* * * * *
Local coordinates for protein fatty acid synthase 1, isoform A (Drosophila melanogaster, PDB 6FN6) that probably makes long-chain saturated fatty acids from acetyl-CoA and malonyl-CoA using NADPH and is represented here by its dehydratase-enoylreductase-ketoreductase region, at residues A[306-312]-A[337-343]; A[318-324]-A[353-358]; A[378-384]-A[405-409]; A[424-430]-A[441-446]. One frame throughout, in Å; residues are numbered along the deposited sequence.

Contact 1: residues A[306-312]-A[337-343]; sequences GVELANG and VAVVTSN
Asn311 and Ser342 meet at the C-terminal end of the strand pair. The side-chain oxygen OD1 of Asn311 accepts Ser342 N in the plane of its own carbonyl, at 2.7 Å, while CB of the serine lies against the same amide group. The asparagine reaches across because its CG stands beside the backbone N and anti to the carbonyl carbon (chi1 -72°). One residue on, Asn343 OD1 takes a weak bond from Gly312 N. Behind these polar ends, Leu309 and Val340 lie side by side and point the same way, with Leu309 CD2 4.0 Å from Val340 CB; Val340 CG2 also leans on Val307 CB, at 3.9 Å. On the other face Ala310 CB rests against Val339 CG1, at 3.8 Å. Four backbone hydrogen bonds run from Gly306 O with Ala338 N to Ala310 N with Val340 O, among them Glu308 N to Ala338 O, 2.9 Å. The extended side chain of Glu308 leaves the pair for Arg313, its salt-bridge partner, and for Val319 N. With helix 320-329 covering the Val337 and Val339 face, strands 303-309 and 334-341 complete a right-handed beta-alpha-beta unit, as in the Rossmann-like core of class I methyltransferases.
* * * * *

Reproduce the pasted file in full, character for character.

Local coordinates for protein fatty acid synthase 1, isoform A (Drosophila melanogaster, PDB 6FN6) that probably makes long-chain saturated fatty acids from acetyl-CoA and malonyl-CoA using NADPH and is represented here by its dehydratase-enoylreductase-ketoreductase region, at residues A[306-312]-A[337-343]; A[318-324]-A[353-358]; A[378-384]-A[405-409]; A[424-430]-A[441-446]. One frame throughout, in Å; residues are numbered along the deposited sequence.

Contact 1: residues A[306-312]-A[337-343]; sequences GVELANG and VAVVTSN
Asn311 and Ser342 meet at the C-terminal end of the strand pair. The side-chain oxygen OD1 of Asn311 accepts Ser342 N in the plane of its own carbonyl, at 2.7 Å, while CB of the serine lies against the same amide group. The asparagine reaches across because its CG stands beside the backbone N and anti to the carbonyl carbon (chi1 -72°). One residue on, Asn343 OD1 takes a weak bond from Gly312 N. Behind these polar ends, Leu309 and Val340 lie side by side and point the same way, with Leu309 CD2 4.0 Å from Val340 CB; Val340 CG2 also leans on Val307 CB, at 3.9 Å. On the other face Ala310 CB rests against Val339 CG1, at 3.8 Å. Four backbone hydrogen bonds run from Gly306 O with Ala338 N to Ala310 N with Val340 O, among them Glu308 N to Ala338 O, 2.9 Å. The extended side chain of Glu308 leaves the pair for Arg313, its salt-bridge partner, and for Val319 N. With helix 320-329 covering the Val337 and Val339 face, strands 303-309 and 334-341 complete a right-handed beta-alpha-beta unit, as in the Rossmann-like core of class I methyltransferases.